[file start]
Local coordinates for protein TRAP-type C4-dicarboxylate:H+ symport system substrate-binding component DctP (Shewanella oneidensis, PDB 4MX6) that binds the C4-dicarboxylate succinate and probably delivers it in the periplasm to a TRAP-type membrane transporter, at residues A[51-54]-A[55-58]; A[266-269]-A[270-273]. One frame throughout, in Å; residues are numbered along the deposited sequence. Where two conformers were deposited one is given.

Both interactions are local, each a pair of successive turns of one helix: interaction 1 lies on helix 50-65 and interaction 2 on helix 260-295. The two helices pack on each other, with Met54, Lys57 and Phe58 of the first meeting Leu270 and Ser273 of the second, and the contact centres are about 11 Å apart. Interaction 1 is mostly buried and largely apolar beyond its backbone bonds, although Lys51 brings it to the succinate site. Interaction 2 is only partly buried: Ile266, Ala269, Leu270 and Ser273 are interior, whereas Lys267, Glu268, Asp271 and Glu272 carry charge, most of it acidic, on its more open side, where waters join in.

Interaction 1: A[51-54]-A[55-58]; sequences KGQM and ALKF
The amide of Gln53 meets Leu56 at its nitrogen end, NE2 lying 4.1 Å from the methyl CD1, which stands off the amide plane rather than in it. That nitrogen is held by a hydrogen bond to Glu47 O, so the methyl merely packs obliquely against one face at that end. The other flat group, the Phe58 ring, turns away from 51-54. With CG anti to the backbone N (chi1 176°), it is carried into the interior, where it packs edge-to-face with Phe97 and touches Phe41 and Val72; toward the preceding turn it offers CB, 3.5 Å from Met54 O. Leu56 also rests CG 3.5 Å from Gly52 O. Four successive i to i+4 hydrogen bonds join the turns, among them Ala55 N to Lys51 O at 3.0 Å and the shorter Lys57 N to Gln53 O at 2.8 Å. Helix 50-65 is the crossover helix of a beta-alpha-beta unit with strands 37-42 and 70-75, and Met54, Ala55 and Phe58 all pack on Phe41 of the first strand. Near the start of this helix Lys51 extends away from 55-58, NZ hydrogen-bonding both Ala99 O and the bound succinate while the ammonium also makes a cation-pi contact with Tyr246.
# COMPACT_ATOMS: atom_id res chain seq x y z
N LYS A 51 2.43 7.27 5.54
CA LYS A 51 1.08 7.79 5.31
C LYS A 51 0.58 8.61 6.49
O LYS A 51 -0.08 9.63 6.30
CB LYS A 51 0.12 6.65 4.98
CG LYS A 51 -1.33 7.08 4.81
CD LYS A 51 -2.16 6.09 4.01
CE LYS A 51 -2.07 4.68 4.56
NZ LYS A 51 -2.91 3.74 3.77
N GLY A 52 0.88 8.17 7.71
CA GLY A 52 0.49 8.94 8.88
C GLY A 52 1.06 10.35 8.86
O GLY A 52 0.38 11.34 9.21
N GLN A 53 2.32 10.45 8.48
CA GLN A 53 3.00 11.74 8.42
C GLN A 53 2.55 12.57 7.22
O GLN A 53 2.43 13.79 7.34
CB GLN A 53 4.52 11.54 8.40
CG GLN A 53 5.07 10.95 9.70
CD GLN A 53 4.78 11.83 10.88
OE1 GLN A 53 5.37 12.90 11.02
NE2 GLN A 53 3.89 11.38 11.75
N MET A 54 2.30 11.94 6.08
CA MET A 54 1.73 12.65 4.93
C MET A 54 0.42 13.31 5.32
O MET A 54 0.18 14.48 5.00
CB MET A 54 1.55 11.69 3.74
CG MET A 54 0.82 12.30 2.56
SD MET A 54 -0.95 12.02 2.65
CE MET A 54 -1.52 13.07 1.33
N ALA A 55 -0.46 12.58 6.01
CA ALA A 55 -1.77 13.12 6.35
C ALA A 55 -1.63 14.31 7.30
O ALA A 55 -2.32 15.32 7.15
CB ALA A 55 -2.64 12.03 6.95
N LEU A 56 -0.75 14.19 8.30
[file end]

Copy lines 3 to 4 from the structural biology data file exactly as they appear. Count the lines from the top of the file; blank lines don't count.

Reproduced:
Interaction 1: A[51-54]-A[55-58]; sequences KGQM and ALKF
The amide of Gln53 meets Leu56 at its nitrogen end, NE2 lying 4.1 Å from the methyl CD1, which stands off the amide plane rather than in it. That nitrogen is held by a hydrogen bond to Glu47 O, so the methyl merely packs obliquely against one face at that end. The other flat group, the Phe58 ring, turns away from 51-54. With CG anti to the backbone N (chi1 176°), it is carried into the interior, where it packs edge-to-face with Phe97 and touches Phe41 and Val72; toward the preceding turn it offers CB, 3.5 Å from Met54 O. Leu56 also rests CG 3.5 Å from Gly52 O. Four successive i to i+4 hydrogen bonds join the turns, among them Ala55 N to Lys51 O at 3.0 Å and the shorter Lys57 N to Gln53 O at 2.8 Å. Helix 50-65 is the crossover helix of a beta-alpha-beta unit with strands 37-42 and 70-75, and Met54, Ala55 and Phe58 all pack on Phe41 of the first strand. Near the start of this helix Lys51 extends away from 55-58, NZ hydrogen-bonding both Ala99 O and the bound succinate while the ammonium also makes a cation-pi contact with Tyr246.